Analysis: Bullish yuan herd leaves China fundamentals in the dust
By Gabriel Wildau
SHANGHAI (Reuters) - Investors convinced China's currency is once again a one-way bet upward should think again: signs of slowing economic growth could cut short the yuan's rally.
Investors and companies have been pouring funds into China in recent months, helping send the yuan to a series of record highs.
But with evidence of a slowdown mounting, investors thinking of joining the rush into yuan would do well to remember 2011 and 2012, when fears of a Chinese hard landing sent the yuan, or renminbi, tumbling.
"Does this herald a return to the old status quo of one-way FX appreciation? Our medium-term answer is 'no,'" Paul Mackel, head of Asian FX research for HSBC in Hong Kong, wrote in an April 14 note to clients. The latest inflows, he wrote, were driven by financial inflows, including speculators betting the yuan will rise. "These expectations could reverse in the future should the domestic and external environments change."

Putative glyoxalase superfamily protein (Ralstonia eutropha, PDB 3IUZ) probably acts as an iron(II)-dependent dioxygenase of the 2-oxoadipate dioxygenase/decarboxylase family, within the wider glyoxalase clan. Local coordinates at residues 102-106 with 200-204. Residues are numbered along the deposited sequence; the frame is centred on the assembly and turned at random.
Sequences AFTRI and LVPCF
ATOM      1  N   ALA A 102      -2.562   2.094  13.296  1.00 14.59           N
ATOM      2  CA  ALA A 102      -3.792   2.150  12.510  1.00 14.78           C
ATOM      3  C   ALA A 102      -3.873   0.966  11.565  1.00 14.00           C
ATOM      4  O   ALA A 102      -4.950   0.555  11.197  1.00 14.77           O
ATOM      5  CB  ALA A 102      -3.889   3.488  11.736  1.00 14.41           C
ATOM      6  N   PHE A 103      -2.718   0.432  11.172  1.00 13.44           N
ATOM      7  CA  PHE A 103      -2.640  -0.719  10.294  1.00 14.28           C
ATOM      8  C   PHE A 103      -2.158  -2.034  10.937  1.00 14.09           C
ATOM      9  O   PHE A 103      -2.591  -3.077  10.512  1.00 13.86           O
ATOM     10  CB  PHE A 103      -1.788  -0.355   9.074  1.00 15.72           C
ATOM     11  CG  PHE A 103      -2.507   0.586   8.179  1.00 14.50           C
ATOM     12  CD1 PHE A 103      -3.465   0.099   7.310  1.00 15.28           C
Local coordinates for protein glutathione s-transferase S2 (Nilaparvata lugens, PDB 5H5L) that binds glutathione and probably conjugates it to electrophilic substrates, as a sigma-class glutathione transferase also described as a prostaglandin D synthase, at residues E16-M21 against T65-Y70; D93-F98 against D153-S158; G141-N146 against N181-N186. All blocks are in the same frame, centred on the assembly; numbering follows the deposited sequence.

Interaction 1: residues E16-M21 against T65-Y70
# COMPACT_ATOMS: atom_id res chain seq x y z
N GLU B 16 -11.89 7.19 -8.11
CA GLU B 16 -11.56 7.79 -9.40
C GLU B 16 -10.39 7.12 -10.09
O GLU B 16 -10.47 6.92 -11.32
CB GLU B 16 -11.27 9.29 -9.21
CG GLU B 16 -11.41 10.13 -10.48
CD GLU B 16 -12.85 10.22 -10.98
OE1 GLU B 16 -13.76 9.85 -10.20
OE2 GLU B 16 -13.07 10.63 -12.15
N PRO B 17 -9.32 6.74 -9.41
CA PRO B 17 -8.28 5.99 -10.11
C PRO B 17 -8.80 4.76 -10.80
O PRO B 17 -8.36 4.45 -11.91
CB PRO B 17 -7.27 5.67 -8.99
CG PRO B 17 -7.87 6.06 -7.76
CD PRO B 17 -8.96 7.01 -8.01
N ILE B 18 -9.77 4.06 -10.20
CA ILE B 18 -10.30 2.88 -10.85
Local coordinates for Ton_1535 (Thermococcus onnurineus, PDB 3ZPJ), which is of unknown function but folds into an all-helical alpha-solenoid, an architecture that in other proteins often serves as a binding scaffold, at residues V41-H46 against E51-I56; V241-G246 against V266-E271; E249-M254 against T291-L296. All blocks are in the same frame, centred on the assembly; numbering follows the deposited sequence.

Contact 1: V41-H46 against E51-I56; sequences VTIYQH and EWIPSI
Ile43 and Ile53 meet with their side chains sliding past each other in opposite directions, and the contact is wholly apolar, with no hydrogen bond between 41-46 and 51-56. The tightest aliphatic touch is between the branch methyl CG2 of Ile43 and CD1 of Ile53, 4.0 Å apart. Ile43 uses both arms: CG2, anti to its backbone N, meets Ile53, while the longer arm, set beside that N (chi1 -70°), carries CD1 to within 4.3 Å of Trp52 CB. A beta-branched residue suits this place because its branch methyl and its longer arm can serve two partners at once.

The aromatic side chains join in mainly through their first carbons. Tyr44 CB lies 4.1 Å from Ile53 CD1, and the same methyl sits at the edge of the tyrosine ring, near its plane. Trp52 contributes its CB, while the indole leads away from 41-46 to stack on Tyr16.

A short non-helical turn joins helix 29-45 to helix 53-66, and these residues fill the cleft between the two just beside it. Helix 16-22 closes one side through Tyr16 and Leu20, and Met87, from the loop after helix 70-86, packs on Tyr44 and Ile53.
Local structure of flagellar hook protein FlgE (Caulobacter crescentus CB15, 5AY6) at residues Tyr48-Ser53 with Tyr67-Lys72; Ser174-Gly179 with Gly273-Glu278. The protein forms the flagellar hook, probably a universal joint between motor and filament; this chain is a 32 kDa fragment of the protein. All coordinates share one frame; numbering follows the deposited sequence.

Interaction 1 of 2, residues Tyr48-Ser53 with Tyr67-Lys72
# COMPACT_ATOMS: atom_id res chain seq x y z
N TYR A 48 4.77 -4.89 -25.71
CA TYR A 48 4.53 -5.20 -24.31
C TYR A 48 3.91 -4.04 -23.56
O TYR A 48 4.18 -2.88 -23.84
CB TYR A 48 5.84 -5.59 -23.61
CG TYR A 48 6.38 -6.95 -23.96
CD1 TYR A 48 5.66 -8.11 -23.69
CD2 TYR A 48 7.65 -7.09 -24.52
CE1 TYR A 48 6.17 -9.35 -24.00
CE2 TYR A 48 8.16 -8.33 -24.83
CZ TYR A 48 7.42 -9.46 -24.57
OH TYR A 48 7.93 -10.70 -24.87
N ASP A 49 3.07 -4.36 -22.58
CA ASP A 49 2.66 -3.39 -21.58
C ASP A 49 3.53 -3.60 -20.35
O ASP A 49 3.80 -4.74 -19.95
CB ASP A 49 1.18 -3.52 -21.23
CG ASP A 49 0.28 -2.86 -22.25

A Reuters analysis of official data indicates that $181 billion in so-called "hot money" portfolio investment flows entered China in the first three months of 2013.
And that estimate may understate the true figure, since it doesn't include those inflows that many economists suspect have been disguised as trade payments.
The inflows have helped push the yuan up 1.1 percent since April. Though hardly dramatic by the standards of freely floating currencies, most analysts began the year forecasting gains of only 1 to 2 percent in 2013.
China's foreign exchange regulator responded earlier this week with new rules aimed at plugging holes in China's capital controls that punters have exploited to bet on appreciation. Continued...